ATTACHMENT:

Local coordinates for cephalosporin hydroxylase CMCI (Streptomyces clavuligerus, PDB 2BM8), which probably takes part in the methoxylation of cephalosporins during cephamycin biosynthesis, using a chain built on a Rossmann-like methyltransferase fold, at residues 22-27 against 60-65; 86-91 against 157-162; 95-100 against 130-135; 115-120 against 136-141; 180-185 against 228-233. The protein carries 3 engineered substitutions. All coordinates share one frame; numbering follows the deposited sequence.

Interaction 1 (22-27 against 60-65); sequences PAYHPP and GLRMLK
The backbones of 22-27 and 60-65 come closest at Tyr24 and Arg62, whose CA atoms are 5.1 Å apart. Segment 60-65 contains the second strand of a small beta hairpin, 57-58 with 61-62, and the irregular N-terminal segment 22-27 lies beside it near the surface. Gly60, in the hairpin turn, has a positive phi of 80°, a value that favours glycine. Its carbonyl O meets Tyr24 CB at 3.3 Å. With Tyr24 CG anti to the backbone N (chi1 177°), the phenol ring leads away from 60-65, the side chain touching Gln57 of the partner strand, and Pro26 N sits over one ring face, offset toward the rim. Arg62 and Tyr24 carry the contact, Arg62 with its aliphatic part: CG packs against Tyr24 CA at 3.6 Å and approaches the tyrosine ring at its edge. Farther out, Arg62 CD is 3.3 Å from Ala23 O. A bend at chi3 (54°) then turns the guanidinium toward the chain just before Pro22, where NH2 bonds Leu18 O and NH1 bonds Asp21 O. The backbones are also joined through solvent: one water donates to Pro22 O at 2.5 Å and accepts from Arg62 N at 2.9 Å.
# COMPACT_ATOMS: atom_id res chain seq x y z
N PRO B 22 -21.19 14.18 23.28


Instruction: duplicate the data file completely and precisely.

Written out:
Local coordinates for cephalosporin hydroxylase CMCI (Streptomyces clavuligerus, PDB 2BM8), which probably takes part in the methoxylation of cephalosporins during cephamycin biosynthesis, using a chain built on a Rossmann-like methyltransferase fold, at residues 22-27 against 60-65; 86-91 against 157-162; 95-100 against 130-135; 115-120 against 136-141; 180-185 against 228-233. The protein carries 3 engineered substitutions. All coordinates share one frame; numbering follows the deposited sequence.

Interaction 1 (22-27 against 60-65); sequences PAYHPP and GLRMLK
The backbones of 22-27 and 60-65 come closest at Tyr24 and Arg62, whose CA atoms are 5.1 Å apart. Segment 60-65 contains the second strand of a small beta hairpin, 57-58 with 61-62, and the irregular N-terminal segment 22-27 lies beside it near the surface. Gly60, in the hairpin turn, has a positive phi of 80°, a value that favours glycine. Its carbonyl O meets Tyr24 CB at 3.3 Å. With Tyr24 CG anti to the backbone N (chi1 177°), the phenol ring leads away from 60-65, the side chain touching Gln57 of the partner strand, and Pro26 N sits over one ring face, offset toward the rim. Arg62 and Tyr24 carry the contact, Arg62 with its aliphatic part: CG packs against Tyr24 CA at 3.6 Å and approaches the tyrosine ring at its edge. Farther out, Arg62 CD is 3.3 Å from Ala23 O. A bend at chi3 (54°) then turns the guanidinium toward the chain just before Pro22, where NH2 bonds Leu18 O and NH1 bonds Asp21 O. The backbones are also joined through solvent: one water donates to Pro22 O at 2.5 Å and accepts from Arg62 N at 2.9 Å.
# COMPACT_ATOMS: atom_id res chain seq x y z
N PRO B 22 -21.19 14.18 23.28